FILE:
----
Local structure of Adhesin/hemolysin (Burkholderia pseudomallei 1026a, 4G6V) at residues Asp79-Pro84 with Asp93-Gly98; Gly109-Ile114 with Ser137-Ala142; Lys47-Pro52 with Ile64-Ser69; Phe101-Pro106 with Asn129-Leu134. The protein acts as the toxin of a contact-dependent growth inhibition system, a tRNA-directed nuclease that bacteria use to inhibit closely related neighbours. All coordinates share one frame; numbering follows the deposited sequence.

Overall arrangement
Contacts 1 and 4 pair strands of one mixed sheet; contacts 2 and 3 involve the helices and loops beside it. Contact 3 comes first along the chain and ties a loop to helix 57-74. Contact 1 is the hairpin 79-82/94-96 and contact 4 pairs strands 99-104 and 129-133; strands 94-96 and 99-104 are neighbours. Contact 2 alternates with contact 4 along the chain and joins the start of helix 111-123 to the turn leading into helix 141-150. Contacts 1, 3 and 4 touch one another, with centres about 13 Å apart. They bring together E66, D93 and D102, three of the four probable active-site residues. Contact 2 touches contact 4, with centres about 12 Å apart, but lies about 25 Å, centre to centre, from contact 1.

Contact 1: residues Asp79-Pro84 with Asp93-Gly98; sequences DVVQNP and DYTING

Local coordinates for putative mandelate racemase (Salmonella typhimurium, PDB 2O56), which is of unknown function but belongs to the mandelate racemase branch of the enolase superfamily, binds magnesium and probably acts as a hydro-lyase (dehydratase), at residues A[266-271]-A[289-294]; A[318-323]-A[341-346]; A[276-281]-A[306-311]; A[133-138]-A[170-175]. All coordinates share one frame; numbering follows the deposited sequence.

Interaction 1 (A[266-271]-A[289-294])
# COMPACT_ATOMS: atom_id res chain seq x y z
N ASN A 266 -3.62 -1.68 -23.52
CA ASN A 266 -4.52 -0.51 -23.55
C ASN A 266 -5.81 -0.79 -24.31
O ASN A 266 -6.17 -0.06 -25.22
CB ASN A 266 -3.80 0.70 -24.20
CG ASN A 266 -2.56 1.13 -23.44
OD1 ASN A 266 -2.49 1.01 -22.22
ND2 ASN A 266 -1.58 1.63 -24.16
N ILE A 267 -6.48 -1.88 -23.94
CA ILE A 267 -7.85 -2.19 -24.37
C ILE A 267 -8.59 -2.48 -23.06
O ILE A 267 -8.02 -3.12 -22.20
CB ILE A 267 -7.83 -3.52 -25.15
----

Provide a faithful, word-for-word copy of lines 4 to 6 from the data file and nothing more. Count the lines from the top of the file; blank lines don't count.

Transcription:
Contact 1: residues Asp79-Pro84 with Asp93-Gly98; sequences DVVQNP and DYTING

Local coordinates for putative mandelate racemase (Salmonella typhimurium, PDB 2O56), which is of unknown function but belongs to the mandelate racemase branch of the enolase superfamily, binds magnesium and probably acts as a hydro-lyase (dehydratase), at residues A[266-271]-A[289-294]; A[318-323]-A[341-346]; A[276-281]-A[306-311]; A[133-138]-A[170-175]. All coordinates share one frame; numbering follows the deposited sequence.

Interaction 1 (A[266-271]-A[289-294])